Sen. Lindsey Graham (R-SC) has been under fire this week for a major flip-flop after he reneged on a 2016 pledge to oppose any Supreme Court nomination in an election year, backing Donald Trump's push to rush through a replacement for the late Justice Ruth Bader Ginsburg. But this is hardly the first time he has abandoned his stated principles to appease Trump.

"I want you to use my words against me," Graham said during a Senate hearing in March 2016. "If there's a Republican president in 2016 and a vacancy occurs in the last year of the first term, you can say Lindsey Graham said let's let the next president, whoever it might be, make that nomination." He reiterated that view in 2018.

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Danziger: Retreat Of The Light Brigade

Jeff Danziger lives in New York City. He is represented by CWS Syndicate and the Washington Post Writers Group. He is the recipient of the Herblock Prize and the Thomas Nast (Landau) Prize. He served in the US Army in Vietnam and was awarded the Bronze Star and the Air Medal. He has published eleven books of cartoons and one novel. Visit him at DanzigerCartoons.com.

ISIS Threat Persists Despite Trump Boasting

Eliminating the Islamic State group’s elusive leader gives Donald Trump a new argument for leaving Syria, but the U.S. military campaign against the extremists is far from finished.

The killing of Abu Bakr al-Baghdadi by U.S. forces leaves the Islamic State without an obvious leader, a major setback for an organization that in March was forced by American troops and Kurdish forces out of the last portion of its self-declared “caliphate,” which once spanned a swath of Iraq and Syria.

But the militant group, which arose from the remnants of al-Qaida in Iraq after that group’s defeat by U.S.-led forces in 2008, has ambitions to regenerate again. And it remains a dangerous threat in Iraq, Afghanistan, and beyond.

“The bottom line is: This puts the enemy on its heels, but the ideology — and this sounds so cliched — it is not dead,” said Chris Costa, a former senior director for counterterrorism for the National Security Council in the Trump administration.

Key to the Islamic States is its “kill where you are” ethos, encouraging a far-flung network of followers, including those in the United States, to commit violence however and wherever they can. That jihadist message is likely to live on, even with the death of al-Baghdadi.

That means U.S. forces, perhaps in reduced numbers, will continue hunting and attacking key Islamic State targets, even as Trump says he’s committed to a 2016 campaign pledge to bring them home and end “endless wars” started under his predecessors.

Trump earlier this month went from declaring a near-complete withdrawal of U.S. forces from Syria to deciding that some, perhaps several hundred, must stay to keep eastern Syria’s oil fields from falling back into the hands of the Islamic State. Trump also agreed to keep about 150 U.S. troops at a base in southern Syria.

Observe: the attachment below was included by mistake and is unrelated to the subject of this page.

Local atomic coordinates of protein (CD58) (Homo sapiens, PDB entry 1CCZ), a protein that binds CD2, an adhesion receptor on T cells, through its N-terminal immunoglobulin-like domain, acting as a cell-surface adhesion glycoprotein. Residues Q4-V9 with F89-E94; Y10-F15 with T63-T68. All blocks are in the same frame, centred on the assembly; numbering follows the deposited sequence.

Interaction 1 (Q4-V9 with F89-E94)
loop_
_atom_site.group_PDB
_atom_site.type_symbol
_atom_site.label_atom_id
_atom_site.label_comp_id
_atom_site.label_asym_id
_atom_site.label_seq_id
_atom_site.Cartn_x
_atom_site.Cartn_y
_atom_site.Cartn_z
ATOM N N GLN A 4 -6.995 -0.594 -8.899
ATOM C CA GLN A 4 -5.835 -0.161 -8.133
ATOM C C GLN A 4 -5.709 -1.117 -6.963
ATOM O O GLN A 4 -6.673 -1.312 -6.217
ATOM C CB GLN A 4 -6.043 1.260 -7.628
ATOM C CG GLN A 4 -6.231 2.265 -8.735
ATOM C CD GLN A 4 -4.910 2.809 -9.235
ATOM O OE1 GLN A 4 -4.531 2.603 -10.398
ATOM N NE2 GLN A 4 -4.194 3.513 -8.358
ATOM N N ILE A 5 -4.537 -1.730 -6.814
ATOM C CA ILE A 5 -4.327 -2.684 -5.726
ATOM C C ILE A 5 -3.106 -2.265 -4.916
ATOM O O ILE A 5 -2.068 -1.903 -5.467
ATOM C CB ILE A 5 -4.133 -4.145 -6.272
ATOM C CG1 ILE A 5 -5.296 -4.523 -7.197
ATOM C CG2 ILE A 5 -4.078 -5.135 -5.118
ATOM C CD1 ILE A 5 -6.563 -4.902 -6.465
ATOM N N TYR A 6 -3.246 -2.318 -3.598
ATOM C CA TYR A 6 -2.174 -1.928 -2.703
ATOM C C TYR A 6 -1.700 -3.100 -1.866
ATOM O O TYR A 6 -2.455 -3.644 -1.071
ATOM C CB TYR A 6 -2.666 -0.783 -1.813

Trump teased the announcement of al-Baghdadi’s death with a seemingly self-congratulatory announcement on Saturday night, tweeting, “Something very big has just happened!”

Trump claimed al-Baghdadi’s death was bigger than that of Osama bin Laden — the mastermind behind the 9/11 attacks who died in a raid signed off by former President Barack Obama: “This is the biggest there is. This is the worst ever. Osama bin Laden was very big, but Osama bin Laden became big with the World Trade Center. This is a man who built a whole, as he would like to call it, a country, a caliphate, and was trying to do it again.”

In announcing on Sunday that al-Baghdadi had blown himself up after being cornered in a dead-end underground tunnel in Syria, Trump acknowledged that IS, which he often calls “100 percent” defeated, still has ambitions to make a comeback. The group is “very, very strongly looking to build it again,” he said.

This, he said, explains why Baghdadi was in the Idlib province of northwestern Syria, an area largely controlled by a rival group — the al-Qaida-linked Hayat Tahrir al-Sham — although other jihadi groups sympathetic to Islamic State are also there.

“Well, that’s where he was trying to rebuild from because that was the place that made most sense, if you’re looking to rebuild,” Trump said.

Trump suggested that other countries, including Russia, carry on the fight against IS, but there is no indication that U.S. forces will abandon the mission any time soon.

“Our job is to stay on top of that and to make sure that we continue to take out their leadership,” Defense Secretary Mark Esper said on ABC’s “This Week.”

Rep. Mike Rogers, the ranking Republican on the House Homeland Security Committee, said five years of U.S. and coalition effort inside Syria have not eliminated the Islamic State threat.

“While the death of its leader is a tremendous blow for the group, about 10,000 ISIS fighters remain in the region and will continue to carry out guerrilla attacks and seek new territory,” he said.

According to defense officials in Iraq and Afghanistan who study Islamic State and have watched its movements, the group is growing in power and numbers outside of Syria.